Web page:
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Ken G – November 17, 2007
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chip off the old block

Post by Archived Reply » Tue Mar 30, 2004 12:44 pm

Although the Merriam Webster College Dictionary, 10th ed, agrees with your dictionary as far as the familial tie (See: "chip"). But, I have heard it used in the context of resembling or assuming the character or characteristics of someone else with whom they were closely associated. Your use of the term tutor could be phrased thusly: "Smith has studied so closely with his tutor that he has become a chip of the old block." Or the nurse: "She was raised solely by her nurse and became a chip of the old block." Hope this helps.

I have also heard the phrase "chip of[f]the old block."
Reply from Leif Thorvaldson (Eatonville - U.S.A.)
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chip off the old block

Post by Archived Reply » Tue Mar 30, 2004 12:58 pm

The expression was in print by 1626 in the play 'Dick of Devonshire': 'Why may not I be a Chipp of the same blocke out of whih you two were cutt?' From the Dictionary of Cliches by James Rogers Ballantine Books, NY,1985)
A chip would have the same characteristics of the block from which it came.
So if you have a chip (or chipp) on your shoulder, follow the trendy phychologists and blame your parents!
Reply from christine Gilpatrick (New Windsor - U.S.A.)
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A chip off the old block

Post by Nick_Theo » Sat Aug 27, 2011 7:27 pm

I know the expression "a chip off the old block" means that someone looks like one of their parents, but some dictionaries say that it refers only to character, whereas other state it refers to both character and appearance. In addition, according to a few dictionaries, when you say someone is a chip off the old block, it means they are like their fathers, not mothers. Can anyone please clarify this?
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Re: A chip off the old block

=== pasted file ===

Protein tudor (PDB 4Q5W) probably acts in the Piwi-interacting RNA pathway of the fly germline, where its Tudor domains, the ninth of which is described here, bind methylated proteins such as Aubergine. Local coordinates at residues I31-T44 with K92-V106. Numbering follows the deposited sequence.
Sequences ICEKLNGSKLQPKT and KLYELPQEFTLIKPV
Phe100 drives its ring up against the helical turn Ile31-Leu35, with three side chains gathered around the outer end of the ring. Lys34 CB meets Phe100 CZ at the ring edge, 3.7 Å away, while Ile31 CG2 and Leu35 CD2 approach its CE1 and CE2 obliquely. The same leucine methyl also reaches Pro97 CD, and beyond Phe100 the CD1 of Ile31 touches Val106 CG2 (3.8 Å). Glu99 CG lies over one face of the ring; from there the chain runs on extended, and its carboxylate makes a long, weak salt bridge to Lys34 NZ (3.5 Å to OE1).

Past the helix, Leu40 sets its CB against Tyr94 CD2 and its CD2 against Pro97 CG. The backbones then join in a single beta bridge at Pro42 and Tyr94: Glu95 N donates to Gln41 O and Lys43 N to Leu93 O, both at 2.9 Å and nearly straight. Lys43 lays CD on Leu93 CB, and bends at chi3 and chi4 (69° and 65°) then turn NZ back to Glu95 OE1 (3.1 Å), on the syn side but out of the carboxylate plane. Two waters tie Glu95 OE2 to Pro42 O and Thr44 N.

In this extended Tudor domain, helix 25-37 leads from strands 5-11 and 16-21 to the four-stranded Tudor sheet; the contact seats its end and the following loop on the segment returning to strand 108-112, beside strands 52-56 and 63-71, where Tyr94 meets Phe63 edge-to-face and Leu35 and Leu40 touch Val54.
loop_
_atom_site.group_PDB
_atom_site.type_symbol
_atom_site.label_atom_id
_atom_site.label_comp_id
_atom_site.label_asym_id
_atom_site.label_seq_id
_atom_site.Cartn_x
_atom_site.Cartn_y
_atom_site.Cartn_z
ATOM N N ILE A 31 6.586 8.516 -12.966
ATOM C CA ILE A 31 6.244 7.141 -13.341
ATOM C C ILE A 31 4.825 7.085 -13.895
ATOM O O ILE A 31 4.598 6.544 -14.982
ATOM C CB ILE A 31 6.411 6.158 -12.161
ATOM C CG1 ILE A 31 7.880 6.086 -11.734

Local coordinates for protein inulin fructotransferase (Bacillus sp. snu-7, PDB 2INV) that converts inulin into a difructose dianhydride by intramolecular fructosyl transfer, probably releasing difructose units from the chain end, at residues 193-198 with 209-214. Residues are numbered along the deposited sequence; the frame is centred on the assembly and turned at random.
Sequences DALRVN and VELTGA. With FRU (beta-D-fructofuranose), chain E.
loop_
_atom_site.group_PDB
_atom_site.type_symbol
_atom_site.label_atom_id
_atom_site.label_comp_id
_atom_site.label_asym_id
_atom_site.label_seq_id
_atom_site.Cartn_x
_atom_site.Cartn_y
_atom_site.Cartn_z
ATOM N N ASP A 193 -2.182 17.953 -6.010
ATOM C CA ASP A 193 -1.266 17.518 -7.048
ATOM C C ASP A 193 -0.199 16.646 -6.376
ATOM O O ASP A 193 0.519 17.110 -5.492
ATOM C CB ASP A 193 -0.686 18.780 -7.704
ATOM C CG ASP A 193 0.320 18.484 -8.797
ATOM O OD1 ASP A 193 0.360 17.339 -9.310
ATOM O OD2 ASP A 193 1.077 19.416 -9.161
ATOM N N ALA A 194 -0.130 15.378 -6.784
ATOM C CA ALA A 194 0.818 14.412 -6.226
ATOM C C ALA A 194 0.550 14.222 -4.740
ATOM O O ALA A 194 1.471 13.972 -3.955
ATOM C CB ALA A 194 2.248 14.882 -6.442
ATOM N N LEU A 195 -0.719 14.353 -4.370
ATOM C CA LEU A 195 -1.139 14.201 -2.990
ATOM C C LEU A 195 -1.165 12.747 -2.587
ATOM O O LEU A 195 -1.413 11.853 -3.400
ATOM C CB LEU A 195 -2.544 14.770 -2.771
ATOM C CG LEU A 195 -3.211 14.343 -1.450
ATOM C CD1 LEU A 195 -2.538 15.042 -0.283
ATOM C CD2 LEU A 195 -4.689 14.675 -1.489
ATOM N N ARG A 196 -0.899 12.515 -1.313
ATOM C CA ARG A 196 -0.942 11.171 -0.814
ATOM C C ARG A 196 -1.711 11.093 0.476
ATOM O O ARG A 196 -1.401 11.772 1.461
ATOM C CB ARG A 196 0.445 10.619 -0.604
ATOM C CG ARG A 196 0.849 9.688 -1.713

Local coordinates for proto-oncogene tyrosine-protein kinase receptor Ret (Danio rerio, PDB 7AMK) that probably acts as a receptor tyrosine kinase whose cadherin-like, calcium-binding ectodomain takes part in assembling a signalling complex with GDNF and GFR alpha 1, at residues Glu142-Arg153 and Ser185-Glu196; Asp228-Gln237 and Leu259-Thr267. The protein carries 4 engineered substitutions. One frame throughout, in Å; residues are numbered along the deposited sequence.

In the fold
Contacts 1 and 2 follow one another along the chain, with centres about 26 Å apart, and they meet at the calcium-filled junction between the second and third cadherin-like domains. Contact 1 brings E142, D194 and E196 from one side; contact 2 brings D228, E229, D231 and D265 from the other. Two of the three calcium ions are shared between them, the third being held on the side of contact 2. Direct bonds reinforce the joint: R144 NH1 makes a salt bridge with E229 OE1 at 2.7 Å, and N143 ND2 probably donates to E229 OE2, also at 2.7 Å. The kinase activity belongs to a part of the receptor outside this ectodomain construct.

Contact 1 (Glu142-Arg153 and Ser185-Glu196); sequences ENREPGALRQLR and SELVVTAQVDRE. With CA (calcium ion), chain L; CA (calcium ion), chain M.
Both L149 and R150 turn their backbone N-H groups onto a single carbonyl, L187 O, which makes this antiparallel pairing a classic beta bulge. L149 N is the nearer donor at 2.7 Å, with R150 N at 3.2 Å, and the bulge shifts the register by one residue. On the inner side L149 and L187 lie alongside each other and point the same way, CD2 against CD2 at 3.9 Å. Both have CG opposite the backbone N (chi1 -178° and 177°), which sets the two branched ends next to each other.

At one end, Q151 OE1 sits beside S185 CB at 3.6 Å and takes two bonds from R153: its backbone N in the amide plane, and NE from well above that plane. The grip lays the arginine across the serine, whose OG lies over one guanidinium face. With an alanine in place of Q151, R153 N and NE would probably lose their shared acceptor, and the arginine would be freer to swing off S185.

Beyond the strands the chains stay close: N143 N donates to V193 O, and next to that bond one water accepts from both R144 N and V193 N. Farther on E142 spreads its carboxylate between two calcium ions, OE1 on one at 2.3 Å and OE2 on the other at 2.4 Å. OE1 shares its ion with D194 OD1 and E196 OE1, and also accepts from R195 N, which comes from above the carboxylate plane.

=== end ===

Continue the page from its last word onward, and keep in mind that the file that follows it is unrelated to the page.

Post by Erik_Kowal » Sat Aug 27, 2011 8:54 pm

Brewer's Dictionary of Phrase & Fable (1999 edition) describes 'a chip off the old block' as "a person whose behaviour is similar to that of his or her mother or father".

Clearly, the intended meaning is dependent on the context. If you see a mother and daughter going for a stroll who look alike and comment to your friend that "She's a chip off the old block, and no mistake!", you would obviously be referring to the similarity of their appearance.

On the other hand, if you were to make a similar comment about Saif Al-Islam El-Qaddafi upon hearing him say that his father's government is actually prevailing over the Libyan rebels, then I would take you to be referring to the traits of character or behaviour that he shares with his parent.

Note: This posting and the one above it have been merged with an earlier thread discussing the same topic. - Forum Admin.
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Re: A chip off the old block

Post by Edwin F Ashworth » Sun Aug 28, 2011 8:38 pm

Erik, you old metapragmatist.
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Re: A chip off the old block

Post by Erik_Kowal » Sun Aug 28, 2011 9:14 pm

I'm far too humble to brag about myself so egregiously.

Luckily, it seems I don't need to.